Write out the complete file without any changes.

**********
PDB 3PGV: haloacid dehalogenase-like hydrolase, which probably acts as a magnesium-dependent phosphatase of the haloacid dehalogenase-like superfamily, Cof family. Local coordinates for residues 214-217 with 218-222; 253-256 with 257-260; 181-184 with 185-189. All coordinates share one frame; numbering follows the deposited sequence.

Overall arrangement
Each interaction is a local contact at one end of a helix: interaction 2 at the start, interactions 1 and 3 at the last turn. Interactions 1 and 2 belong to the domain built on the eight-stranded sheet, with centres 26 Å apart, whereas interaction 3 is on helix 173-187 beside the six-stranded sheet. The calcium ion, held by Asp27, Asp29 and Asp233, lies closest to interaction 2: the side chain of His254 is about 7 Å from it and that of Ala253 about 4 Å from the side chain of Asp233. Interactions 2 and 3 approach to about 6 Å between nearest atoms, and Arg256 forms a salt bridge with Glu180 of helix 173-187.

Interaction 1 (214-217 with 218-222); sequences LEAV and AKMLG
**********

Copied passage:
PDB 3PGV: haloacid dehalogenase-like hydrolase, which probably acts as a magnesium-dependent phosphatase of the haloacid dehalogenase-like superfamily, Cof family. Local coordinates for residues 214-217 with 218-222; 253-256 with 257-260; 181-184 with 185-189. All coordinates share one frame; numbering follows the deposited sequence.

Overall arrangement
Each interaction is a local contact at one end of a helix: interaction 2 at the start, interactions 1 and 3 at the last turn. Interactions 1 and 2 belong to the domain built on the eight-stranded sheet, with centres 26 Å apart, whereas interaction 3 is on helix 173-187 beside the six-stranded sheet. The calcium ion, held by Asp27, Asp29 and Asp233, lies closest to interaction 2: the side chain of His254 is about 7 Å from it and that of Ala253 about 4 Å from the side chain of Asp233. Interactions 2 and 3 approach to about 6 Å between nearest atoms, and Arg256 forms a salt bridge with Glu180 of helix 173-187.

Interaction 1 (214-217 with 218-222); sequences LEAV and AKMLG